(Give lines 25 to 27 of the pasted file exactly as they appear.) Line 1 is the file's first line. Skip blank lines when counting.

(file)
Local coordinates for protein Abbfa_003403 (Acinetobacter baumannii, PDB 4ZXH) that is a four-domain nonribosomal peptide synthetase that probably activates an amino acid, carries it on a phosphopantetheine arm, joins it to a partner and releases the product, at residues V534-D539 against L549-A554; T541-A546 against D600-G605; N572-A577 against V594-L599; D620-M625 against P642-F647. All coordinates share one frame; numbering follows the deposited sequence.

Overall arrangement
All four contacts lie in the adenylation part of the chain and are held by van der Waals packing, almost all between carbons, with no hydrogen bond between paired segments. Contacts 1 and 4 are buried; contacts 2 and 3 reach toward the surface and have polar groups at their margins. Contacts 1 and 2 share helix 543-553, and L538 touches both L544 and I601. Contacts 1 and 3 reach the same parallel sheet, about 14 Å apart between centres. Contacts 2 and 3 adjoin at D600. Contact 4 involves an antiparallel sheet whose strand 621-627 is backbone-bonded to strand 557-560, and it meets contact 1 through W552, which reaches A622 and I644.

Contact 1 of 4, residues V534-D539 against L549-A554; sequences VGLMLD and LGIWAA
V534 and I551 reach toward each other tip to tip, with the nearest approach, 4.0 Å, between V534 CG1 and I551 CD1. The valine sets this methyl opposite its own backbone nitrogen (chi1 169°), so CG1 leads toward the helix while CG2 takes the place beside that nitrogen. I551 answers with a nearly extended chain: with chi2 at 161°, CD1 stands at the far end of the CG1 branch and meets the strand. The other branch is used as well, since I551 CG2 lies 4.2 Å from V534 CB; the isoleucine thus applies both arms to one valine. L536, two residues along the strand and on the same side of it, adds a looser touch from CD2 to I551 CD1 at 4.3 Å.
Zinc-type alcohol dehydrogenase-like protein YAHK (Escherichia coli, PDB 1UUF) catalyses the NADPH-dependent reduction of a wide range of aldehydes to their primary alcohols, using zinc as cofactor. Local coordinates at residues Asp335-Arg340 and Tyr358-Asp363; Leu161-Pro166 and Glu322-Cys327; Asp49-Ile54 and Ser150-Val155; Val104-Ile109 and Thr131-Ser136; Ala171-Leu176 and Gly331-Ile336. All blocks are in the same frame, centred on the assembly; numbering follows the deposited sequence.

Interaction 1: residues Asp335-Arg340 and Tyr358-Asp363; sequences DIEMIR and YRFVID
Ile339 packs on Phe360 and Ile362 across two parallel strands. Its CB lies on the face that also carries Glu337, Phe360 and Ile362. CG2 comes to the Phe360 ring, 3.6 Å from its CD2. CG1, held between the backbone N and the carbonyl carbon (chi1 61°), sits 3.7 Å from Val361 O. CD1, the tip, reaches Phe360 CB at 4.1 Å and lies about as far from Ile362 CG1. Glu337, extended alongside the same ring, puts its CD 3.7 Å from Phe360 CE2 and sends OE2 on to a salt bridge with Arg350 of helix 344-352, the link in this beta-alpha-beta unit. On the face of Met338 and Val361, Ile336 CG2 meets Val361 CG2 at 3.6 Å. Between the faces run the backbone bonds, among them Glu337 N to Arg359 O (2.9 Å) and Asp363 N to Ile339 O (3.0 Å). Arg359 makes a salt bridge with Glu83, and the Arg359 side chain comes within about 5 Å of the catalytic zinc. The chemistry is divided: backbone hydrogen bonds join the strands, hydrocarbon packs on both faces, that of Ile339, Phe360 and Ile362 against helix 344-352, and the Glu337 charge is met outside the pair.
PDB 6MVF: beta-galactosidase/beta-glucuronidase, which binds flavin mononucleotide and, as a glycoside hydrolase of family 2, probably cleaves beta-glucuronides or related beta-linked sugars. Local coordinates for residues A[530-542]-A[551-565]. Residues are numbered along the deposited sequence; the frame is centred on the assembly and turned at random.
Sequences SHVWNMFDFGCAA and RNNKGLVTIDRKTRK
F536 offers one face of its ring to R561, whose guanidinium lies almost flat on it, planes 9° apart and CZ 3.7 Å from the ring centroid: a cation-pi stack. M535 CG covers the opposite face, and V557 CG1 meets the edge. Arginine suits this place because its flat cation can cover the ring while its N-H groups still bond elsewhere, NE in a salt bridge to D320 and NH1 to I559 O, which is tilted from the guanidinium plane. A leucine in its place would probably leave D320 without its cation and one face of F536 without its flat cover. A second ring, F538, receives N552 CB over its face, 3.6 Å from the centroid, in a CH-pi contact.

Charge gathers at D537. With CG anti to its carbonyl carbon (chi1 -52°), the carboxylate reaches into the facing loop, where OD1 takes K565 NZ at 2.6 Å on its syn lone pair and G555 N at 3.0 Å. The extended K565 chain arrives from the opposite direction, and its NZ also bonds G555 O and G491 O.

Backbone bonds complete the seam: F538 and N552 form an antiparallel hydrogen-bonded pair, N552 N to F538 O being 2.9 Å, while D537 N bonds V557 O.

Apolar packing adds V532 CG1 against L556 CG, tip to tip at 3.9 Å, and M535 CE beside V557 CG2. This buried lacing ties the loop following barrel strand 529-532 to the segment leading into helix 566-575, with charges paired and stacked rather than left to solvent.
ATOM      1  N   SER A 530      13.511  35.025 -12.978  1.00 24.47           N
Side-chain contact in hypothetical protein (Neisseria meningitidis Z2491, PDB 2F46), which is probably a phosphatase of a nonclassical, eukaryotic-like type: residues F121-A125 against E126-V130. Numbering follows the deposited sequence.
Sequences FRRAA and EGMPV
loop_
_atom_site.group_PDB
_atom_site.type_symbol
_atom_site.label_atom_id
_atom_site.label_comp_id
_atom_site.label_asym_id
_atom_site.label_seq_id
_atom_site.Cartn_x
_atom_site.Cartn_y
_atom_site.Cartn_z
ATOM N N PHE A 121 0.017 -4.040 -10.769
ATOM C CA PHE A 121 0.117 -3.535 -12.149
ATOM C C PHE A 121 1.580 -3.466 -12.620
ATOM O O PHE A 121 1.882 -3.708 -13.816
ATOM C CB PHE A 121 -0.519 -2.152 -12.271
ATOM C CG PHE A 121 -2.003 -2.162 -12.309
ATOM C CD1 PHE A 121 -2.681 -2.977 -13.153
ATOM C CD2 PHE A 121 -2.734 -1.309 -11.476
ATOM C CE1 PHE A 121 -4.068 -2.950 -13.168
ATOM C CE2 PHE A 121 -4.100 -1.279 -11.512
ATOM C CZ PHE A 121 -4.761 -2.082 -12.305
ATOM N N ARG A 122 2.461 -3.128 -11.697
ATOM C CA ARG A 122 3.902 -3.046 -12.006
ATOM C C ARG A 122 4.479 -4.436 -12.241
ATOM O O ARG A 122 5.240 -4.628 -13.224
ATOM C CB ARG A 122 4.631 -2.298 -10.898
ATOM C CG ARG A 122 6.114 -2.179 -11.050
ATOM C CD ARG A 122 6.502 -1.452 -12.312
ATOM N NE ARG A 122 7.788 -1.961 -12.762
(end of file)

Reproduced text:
_atom_site.Cartn_x
_atom_site.Cartn_y
_atom_site.Cartn_z